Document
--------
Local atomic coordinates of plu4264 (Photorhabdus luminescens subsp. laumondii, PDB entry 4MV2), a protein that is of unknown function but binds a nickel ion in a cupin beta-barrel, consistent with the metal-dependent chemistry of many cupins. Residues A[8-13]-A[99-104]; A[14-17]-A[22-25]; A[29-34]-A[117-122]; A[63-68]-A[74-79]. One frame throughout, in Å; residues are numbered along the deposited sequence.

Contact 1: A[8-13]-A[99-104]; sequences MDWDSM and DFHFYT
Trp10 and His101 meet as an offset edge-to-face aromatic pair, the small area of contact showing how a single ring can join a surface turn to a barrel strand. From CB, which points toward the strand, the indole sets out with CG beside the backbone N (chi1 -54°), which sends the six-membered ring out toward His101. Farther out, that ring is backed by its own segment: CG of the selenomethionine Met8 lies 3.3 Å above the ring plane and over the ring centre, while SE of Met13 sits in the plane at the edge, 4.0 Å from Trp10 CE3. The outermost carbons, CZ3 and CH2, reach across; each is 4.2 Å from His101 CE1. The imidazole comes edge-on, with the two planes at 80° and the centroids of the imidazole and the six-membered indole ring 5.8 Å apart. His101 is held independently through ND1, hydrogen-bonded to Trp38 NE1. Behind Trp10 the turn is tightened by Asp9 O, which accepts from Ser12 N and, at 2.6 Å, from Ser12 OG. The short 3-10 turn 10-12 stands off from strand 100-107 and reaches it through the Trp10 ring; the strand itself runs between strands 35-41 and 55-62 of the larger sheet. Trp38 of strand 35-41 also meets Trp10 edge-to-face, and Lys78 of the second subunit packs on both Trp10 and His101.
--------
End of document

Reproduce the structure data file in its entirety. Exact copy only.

Local atomic coordinates of plu4264 (Photorhabdus luminescens subsp. laumondii, PDB entry 4MV2), a protein that is of unknown function but binds a nickel ion in a cupin beta-barrel, consistent with the metal-dependent chemistry of many cupins. Residues A[8-13]-A[99-104]; A[14-17]-A[22-25]; A[29-34]-A[117-122]; A[63-68]-A[74-79]. One frame throughout, in Å; residues are numbered along the deposited sequence.

Contact 1: A[8-13]-A[99-104]; sequences MDWDSM and DFHFYT
Trp10 and His101 meet as an offset edge-to-face aromatic pair, the small area of contact showing how a single ring can join a surface turn to a barrel strand. From CB, which points toward the strand, the indole sets out with CG beside the backbone N (chi1 -54°), which sends the six-membered ring out toward His101. Farther out, that ring is backed by its own segment: CG of the selenomethionine Met8 lies 3.3 Å above the ring plane and over the ring centre, while SE of Met13 sits in the plane at the edge, 4.0 Å from Trp10 CE3. The outermost carbons, CZ3 and CH2, reach across; each is 4.2 Å from His101 CE1. The imidazole comes edge-on, with the two planes at 80° and the centroids of the imidazole and the six-membered indole ring 5.8 Å apart. His101 is held independently through ND1, hydrogen-bonded to Trp38 NE1. Behind Trp10 the turn is tightened by Asp9 O, which accepts from Ser12 N and, at 2.6 Å, from Ser12 OG. The short 3-10 turn 10-12 stands off from strand 100-107 and reaches it through the Trp10 ring; the strand itself runs between strands 35-41 and 55-62 of the larger sheet. Trp38 of strand 35-41 also meets Trp10 edge-to-face, and Lys78 of the second subunit packs on both Trp10 and His101.